The Bush administration has ordered federal agencies to scour the content of their public websites for sensitive data potentially useful to terrorists.
White House Chief of Staff Andrew Card sent a memo to the heads of all agencies and executive departments, asking for an immediate re-examination of all public documents.
The move could bring about the withdrawal of thousands of papers, records and reports that have been available to the public for years.
White House press secretary Ari Fleischer claimed that the move is to prevent terrorists "from using our technology against us once again".
According to Card, federal offices have until 19 June to review the content of their websites for "sensitive but not classified" material and report back to Office of Homeland Security director Tom Ridge.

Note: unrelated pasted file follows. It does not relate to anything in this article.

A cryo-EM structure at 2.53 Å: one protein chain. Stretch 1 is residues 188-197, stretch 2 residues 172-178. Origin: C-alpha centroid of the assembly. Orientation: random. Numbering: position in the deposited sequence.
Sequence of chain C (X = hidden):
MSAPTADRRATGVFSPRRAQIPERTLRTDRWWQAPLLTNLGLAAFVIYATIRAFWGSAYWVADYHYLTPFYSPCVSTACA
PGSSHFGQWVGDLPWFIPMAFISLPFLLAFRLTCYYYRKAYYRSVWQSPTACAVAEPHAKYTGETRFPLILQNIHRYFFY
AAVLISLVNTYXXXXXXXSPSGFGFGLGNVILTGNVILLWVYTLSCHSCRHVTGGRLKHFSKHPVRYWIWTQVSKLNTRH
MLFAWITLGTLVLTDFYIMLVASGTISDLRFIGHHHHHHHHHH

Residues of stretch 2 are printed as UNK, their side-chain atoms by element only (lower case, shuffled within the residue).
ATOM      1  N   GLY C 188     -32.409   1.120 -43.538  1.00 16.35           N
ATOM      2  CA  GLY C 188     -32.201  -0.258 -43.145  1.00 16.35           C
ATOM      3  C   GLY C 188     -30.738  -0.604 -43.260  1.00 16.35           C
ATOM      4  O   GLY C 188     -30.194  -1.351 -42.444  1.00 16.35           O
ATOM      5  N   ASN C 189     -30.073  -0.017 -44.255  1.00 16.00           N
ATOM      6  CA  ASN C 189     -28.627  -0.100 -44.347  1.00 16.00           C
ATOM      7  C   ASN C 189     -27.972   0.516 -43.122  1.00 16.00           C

Besides documents on weapons of mass destruction, Fleischer said that the review includes "anything that could threaten national defence or information that could be misused to harm the security of our nation and the safety of our people.
"This is serious business. There is information in a pre-11 September environment that should be viewed in a different context than post-11 September."
But Ari Schwartz, associate director of the Center for Democracy and Technology, argued that the big concern is the creation of a new category of information called "sensitive but unclassified".
"Even the idea of this category runs counter to the spirit of the US Freedom of Information Act," he explained. "If it is not a threat to national security, and therefore classified, then it should be made readily available."
Schwartz added that the new policy gives those who would like to conceal information an easier platform to do so.
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